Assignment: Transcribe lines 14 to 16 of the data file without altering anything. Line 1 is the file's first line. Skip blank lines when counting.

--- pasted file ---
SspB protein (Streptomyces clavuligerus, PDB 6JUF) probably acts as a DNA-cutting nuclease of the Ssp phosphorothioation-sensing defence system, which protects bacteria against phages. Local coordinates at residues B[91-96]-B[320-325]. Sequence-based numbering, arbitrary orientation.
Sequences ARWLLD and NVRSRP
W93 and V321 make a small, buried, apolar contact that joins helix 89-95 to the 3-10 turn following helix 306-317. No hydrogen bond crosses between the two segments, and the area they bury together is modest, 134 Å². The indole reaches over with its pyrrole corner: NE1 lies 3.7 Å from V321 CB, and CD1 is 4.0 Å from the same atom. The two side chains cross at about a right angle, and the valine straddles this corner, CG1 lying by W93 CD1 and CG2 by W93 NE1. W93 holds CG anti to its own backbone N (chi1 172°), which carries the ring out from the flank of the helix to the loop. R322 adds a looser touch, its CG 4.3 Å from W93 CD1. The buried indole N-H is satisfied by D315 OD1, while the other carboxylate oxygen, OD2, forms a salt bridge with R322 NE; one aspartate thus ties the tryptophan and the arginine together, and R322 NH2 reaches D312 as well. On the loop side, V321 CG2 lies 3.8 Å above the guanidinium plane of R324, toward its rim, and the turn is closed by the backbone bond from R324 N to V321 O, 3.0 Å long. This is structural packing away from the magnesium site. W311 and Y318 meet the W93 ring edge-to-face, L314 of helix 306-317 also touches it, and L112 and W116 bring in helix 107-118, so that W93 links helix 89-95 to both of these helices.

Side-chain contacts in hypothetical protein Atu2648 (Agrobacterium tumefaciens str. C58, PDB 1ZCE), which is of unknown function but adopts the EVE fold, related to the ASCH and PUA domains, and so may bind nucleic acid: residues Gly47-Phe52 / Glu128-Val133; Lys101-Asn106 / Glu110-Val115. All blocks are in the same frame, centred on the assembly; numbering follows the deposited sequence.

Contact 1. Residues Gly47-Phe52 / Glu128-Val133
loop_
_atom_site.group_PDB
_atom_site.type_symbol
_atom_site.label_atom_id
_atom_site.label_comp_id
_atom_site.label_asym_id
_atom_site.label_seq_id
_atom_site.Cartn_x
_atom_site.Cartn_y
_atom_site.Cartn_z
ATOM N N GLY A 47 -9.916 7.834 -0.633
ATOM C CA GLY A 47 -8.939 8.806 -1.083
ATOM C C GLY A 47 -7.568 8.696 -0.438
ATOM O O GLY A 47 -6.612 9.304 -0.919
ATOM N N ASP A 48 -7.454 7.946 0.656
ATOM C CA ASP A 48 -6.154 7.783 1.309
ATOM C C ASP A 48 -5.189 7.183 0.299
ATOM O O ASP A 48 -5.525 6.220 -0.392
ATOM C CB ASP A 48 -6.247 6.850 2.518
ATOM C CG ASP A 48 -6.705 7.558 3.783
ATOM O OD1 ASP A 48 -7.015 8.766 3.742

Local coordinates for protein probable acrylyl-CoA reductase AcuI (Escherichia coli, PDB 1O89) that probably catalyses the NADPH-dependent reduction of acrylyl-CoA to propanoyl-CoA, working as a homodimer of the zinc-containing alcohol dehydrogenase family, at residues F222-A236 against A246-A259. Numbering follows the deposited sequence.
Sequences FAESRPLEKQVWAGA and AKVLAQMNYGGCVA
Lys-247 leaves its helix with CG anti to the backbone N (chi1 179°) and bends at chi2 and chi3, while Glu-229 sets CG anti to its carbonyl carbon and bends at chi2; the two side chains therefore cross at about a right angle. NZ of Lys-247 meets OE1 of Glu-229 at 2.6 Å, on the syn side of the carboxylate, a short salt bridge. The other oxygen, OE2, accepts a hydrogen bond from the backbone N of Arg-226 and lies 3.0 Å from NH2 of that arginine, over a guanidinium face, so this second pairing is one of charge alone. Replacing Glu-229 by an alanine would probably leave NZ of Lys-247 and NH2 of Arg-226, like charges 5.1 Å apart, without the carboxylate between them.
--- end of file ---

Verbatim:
_atom_site.Cartn_y
_atom_site.Cartn_z
ATOM N N GLY A 47 -9.916 7.834 -0.633